I'm bummed that the green coffee weight-loss cure touted by Dr. Oz doesn't work. It could have been the perfect painless antidote to my habit of lying on the sofa eating Russian chocolate.

But the one flimsy bit of research that suggested that green coffee extract might speed weight loss was retracted this week, putting an end to a supplement saga that made serious coin for the purveyors of the stuff — and got the telegenic heart surgeon scolded by Congress in June for promoting snake oil.

Now there's nary a mention of green coffee extract to be found on the Dr. Oz website.

But if it's adios green coffee extract, it's hello to the next dubious cure, on that site and so many others. Enzymes are big. Fraudulent Ebola "cures" are being hawked online. The Federal Trade Commission recently forced manufacturers to reimburse $1.5 million to customers who bought caffeine-infused underpants that allegedly melted fat. And the Food and Drug Administration's ever-growing warning list of scams also includes phony treatments for diabetes, autism and concussion.

If I'd succumbed to Dr. Oz's promises, I would have been out some bucks but probably not harmed. Many fake cures not only distract people from getting effective care, they can be dangerous. Fraudsters typically target people who are overweight, have a serious disease like cancer, or something without a cure, like arthritis, multiple sclerosis or HIV/AIDS.

Here's how to market your own dubious cure (or avoid them), with a hat tip to the FDA and Mayo Clinic:

  • Miracle cure! Dr. Oz promised that green coffee extract was a "miracle cure that can burn fat fast." Who doesn't love a good miracle?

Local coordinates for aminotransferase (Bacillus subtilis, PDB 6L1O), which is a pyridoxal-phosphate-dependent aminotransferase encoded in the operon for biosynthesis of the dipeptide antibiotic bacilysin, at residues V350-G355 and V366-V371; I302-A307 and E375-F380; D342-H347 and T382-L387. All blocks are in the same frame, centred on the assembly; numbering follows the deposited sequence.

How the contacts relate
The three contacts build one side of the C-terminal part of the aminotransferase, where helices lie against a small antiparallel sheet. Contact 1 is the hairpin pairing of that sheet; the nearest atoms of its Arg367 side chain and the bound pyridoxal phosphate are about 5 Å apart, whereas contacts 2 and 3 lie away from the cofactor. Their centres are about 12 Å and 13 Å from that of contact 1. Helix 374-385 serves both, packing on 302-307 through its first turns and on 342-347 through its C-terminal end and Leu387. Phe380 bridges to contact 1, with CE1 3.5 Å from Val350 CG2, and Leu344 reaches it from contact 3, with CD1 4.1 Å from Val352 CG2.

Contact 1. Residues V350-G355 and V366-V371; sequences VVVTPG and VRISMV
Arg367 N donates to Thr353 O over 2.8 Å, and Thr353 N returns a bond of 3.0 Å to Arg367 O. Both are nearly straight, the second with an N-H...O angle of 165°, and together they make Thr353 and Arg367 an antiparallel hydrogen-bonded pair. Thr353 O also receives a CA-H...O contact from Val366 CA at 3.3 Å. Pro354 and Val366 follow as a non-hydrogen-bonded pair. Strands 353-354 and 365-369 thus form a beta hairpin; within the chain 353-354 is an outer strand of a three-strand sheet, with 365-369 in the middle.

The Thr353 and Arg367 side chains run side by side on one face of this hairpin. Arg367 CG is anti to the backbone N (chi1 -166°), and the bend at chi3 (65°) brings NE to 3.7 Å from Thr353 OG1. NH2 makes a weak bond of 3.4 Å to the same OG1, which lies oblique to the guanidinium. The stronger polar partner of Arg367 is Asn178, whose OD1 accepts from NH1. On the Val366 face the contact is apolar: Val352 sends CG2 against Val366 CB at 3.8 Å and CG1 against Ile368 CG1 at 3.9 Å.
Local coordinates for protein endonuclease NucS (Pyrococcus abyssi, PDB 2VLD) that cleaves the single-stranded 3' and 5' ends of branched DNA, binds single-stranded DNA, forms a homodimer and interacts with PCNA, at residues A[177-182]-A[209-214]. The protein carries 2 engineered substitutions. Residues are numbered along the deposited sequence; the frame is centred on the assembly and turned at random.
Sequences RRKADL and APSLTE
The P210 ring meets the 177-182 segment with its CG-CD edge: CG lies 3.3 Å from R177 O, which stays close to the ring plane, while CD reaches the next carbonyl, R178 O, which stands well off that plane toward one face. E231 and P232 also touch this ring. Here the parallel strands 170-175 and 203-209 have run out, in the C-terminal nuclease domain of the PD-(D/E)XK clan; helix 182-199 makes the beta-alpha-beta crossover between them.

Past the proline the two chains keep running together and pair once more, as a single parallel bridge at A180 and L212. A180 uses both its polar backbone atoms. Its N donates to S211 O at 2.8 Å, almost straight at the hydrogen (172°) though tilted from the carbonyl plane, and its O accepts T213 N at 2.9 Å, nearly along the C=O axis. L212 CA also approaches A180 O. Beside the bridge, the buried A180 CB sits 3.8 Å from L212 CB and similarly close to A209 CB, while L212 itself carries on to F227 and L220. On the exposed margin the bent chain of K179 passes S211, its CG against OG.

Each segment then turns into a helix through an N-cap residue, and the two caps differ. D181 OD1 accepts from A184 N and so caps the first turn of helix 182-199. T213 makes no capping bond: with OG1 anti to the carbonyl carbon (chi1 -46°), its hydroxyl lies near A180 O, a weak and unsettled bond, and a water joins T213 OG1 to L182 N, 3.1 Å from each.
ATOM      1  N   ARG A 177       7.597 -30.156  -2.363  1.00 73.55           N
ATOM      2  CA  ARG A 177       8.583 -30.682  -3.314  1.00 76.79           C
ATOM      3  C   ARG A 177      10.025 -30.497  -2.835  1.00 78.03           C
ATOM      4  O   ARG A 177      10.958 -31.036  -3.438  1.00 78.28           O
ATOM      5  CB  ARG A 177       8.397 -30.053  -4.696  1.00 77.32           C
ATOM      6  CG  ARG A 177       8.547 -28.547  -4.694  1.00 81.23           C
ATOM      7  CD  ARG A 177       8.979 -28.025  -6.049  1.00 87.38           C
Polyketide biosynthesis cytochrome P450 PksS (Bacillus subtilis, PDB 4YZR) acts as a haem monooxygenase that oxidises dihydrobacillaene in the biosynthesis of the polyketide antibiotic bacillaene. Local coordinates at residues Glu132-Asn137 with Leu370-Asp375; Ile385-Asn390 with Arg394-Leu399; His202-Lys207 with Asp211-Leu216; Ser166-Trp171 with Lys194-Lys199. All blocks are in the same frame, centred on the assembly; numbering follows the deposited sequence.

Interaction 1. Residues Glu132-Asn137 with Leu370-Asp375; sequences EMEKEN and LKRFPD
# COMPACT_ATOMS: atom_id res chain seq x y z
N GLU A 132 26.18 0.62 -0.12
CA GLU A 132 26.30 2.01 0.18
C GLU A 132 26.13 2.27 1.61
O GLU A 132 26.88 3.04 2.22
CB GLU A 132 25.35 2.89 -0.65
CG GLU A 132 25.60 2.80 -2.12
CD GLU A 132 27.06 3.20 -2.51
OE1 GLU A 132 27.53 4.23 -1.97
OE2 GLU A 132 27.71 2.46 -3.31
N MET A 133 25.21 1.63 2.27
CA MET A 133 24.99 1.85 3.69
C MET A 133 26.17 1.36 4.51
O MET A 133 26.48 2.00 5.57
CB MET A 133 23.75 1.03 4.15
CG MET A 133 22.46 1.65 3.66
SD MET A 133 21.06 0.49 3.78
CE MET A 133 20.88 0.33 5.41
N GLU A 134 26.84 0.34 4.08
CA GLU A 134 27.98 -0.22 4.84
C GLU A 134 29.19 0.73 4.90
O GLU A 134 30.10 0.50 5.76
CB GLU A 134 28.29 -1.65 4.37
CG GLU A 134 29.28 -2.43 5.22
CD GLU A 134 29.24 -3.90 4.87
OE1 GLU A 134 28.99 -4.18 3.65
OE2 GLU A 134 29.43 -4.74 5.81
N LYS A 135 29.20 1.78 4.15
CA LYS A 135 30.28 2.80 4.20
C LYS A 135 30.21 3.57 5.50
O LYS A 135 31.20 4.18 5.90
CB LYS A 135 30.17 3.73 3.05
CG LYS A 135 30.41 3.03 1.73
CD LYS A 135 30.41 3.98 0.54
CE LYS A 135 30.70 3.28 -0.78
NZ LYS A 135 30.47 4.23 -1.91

• "It worked for me." Journalists love a story, and you probably do, too. But heartfelt anecdotes do not an evidence-based treatment make.
  • Burns fat fast! Speed is of the essence when hawking a dubious cure. It's much more fun than going to months of Weight Watchers meetings and measuring your serving sizes. Alas, the only time I achieved quick weight loss was when I had giardia.
  • It's all natural. So is arsenic. And Ebola. Reassuring though it may sound, but being natural is no guarantee of safety or efficacy, the two things you want in a medical treatment.
  • It's scientific! Bad science abounds in scam land. Sciency claims like "boosts the immune system" or "detoxifies" are common, as are references to irrelevant or out-of-date studies. Or, as with green coffee extract, false ones.

"Most people rely on experts to summarize the science for them, which they should," says Steven Salzberg, a researcher in computational biology at Johns Hopkins University who tracks supplement hype. "Dr. Oz puts himself out there as one of those people, but unfortunately he's just a terrible scientist."

Most people assume that medical doctors like Oz know their way around research, Salzberg told me, but that's not always the case. "Unfortunately, he believes stuff that's just wrong."

So what's a person in search of a miracle to do? Be skeptical, Salzberg says; "always be skeptical. When someone's selling you something, ask, 'Well, what's in it for them?"

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